Give the Yankees credit: They’re not some nouveau riche team throwing their money around on whatever shiny baubles they come across in free agency. Signing three of the top four free agents on the market is a sign that they have excellent taste, even if they don’t seem to have a credit limit.

The signing of free agent Mark Teixeira fills a hole that has glared more and more every year of this decade at first base.

He’s probably the best defensive player relative to his position on the Yankees now, and could be one of only two or three who are above average depending on how the rest of the roster shakes out. He adds significant power to a lineup that had just two players slug over .500 this past year, and his .410 OBP in 2008 would have led the Yankees by 18 points.

Coupled with the loss of Jason Giambi, the signing of Teixeira means a net gain to the Yankees of four to five wins, considering both his bat and his defense. He also eliminates the need the Yankees had for a right-handed caddy for Giambi, since Teixeira is a true switch-hitter with power and patience from both sides of the plate. The Yanks still have to find a solution in center field, unless they decide to give Melky Cabrera the job again and live with the consequences if he continues to struggle. However, if they re-sign Andy Pettitte, they’re just about done.

[snip]

The Red Sox were in on the Teixeira chase until the last moment, and I have to wonder if they feel that they were used to drive up the price for the Yankees. Still, Boston is in good shape offensively and defensively without him. The Red Sox are still hoping that Mike Lowell returns at least mostly to form, but they’re set at first base in the short term with Kevin Youkilis and the long term with top prospect Lars Anderson reaching Double-A this year at age 20.

Not good news, but nor is the sky falling. Neyer’s view is a bit less good for us.

And just like that, the equation has changed.

Just like that, the conventional wisdom is now going to be that the Yankees are the team to beat.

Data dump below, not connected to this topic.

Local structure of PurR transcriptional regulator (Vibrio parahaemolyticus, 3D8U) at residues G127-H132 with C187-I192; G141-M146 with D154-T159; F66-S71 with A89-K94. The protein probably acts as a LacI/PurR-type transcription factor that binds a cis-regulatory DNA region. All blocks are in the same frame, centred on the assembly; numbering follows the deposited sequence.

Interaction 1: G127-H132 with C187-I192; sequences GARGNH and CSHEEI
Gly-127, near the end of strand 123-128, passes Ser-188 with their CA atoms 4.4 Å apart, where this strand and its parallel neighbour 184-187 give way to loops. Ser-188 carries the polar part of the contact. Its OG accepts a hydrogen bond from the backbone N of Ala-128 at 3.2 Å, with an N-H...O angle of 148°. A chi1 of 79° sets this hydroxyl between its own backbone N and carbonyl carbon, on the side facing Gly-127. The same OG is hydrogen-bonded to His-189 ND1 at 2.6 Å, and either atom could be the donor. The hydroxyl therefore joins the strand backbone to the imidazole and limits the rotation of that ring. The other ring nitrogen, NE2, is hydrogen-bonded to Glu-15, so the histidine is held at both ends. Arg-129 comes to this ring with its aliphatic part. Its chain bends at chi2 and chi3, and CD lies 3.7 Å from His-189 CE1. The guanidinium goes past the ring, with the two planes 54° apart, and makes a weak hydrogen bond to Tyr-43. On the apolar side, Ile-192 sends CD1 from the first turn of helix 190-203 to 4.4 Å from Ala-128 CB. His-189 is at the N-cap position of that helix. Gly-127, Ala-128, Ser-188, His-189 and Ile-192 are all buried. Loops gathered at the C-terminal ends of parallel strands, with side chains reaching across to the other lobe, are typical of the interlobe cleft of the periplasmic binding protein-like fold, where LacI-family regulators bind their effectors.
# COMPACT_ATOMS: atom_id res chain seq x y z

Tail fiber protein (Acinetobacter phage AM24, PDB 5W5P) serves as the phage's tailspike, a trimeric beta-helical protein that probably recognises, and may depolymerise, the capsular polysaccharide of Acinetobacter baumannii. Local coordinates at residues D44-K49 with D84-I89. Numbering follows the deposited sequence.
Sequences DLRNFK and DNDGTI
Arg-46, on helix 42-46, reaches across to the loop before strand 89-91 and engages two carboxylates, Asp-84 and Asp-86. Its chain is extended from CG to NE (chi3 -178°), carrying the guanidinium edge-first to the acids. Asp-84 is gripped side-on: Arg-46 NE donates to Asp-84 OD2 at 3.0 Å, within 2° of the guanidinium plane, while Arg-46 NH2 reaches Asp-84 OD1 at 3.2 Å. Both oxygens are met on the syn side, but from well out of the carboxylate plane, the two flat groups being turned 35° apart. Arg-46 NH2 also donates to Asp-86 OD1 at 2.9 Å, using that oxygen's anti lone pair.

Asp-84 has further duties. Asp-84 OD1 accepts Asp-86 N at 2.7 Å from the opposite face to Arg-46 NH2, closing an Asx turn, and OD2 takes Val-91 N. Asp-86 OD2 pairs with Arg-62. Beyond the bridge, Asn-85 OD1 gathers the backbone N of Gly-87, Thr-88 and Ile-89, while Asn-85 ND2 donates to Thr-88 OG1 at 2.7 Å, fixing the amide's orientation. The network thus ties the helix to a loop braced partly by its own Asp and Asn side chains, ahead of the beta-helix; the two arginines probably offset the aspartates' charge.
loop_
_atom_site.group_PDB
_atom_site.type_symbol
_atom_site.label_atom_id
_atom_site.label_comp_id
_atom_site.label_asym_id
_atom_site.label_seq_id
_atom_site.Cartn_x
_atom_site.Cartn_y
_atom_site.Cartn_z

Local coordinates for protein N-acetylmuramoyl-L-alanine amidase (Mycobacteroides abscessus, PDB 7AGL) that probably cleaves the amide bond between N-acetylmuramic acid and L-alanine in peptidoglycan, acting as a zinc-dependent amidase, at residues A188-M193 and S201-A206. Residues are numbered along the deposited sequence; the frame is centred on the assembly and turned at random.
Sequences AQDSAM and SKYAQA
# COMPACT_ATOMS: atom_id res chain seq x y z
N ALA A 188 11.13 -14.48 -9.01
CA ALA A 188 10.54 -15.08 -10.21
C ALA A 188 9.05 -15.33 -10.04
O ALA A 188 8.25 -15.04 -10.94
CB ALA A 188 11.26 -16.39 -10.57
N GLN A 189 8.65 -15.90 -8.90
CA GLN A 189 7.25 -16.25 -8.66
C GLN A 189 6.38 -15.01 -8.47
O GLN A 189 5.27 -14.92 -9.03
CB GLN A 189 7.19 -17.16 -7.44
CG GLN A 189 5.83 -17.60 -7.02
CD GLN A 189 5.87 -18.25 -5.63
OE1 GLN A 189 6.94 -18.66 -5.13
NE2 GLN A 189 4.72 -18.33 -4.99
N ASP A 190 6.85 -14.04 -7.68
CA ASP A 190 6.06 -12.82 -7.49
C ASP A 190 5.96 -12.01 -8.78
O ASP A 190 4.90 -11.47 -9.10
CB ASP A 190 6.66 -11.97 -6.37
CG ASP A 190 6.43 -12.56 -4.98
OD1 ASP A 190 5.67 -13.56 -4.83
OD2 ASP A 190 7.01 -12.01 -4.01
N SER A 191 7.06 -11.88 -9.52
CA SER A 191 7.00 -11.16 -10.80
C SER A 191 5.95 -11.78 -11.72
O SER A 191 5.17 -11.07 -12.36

You know what, though? I’m here to tell you that the conventional wisdom … is, as usual, exactly right. Of course the Yankees are the team to beat. The Yankees won 89 games this past season, and they’ve added the best pitcher in the majors and the second-best first baseman. They’re also likely to get more production next year from Robinson Cano, Derek Jeter, Hideki Matsui and Jorge Posada, and Chien-Ming Wang is probably going to (roughly) double his eight wins of this year.

[snip]

A week ago, the Yankees were merely another of the fine teams in the American League East, no worse but no better than the Red Sox or the Rays. Today, though? If you pride yourself on holding unconventional views, then by all means, you should predict one of those other teams will win the East. Just don’t bet good money on it.

Given that they know the math better than I do, I’ll take their word for it. But you’ll forgive me if I don’t write off the 2009 season as a lost cause in December.

Giambi in 145 games in 2008 put up an .876 OPS. Teixeira put up a .962. So that’s an upgrade for them, clearly. They’re getting Giambi circa 2005 to replace Giambi circa 2009, but one that can actually play defense.

How’s he compare to Youk, tho? Well, the Greek God himself spotted the Sox with a .959 in 08. Not too shabby, even by Teixeira standards. And for those arguing that it was a career year for He Whose Beard Frightens Children, you may well be right. But here’s his career progression: .780, .805, .810, .843, .959. Looks reasonably like progress to me. And given that he’s 29, he’s still got a few good years ahead, I think. But who knows. And yes, of course, it would be nice to have two Teixeira’s instead of one.

But at least we have the one.

No, I’m with the Press Herald’s Kevin Thomas who says:

Mark Teixeira has signed with the New York Yankees and … if you listen to some media folk, the Red Sox have failed miserably and are in trouble.

Hmm.

Hmm indeed (though I’d feel better if he hadn’t cited Steve Phillips in that piece, as I think…little of him).

While Mazz would apparently suggest that by claiming anything other than “we’re doomed…DOOMED!” I am “perpetuating organizational propaganda,” I think we’ll have a pretty good club in 2009. The Yankees may well win the 95 games the Red Sox front office projects them to every year, but there’s a long way to go between here and there. Or maybe you knew the Rays would take the division last year?

Anyway, in case you’re still in need of it, the Top 5 Reasons to Be Happy We Didn’t Sign Teixeira:

5. Keeping Lowell gives us premium gloves at third and first (assuming Lowell is reasonably healthy), instead of premium at first and average at third.
4. Eight years is a long time in an uncertain – even for NY – economy. Particularly with a no trade.
3. Our best positional prospect, Lars Anderson, plays the same position as Teixeira.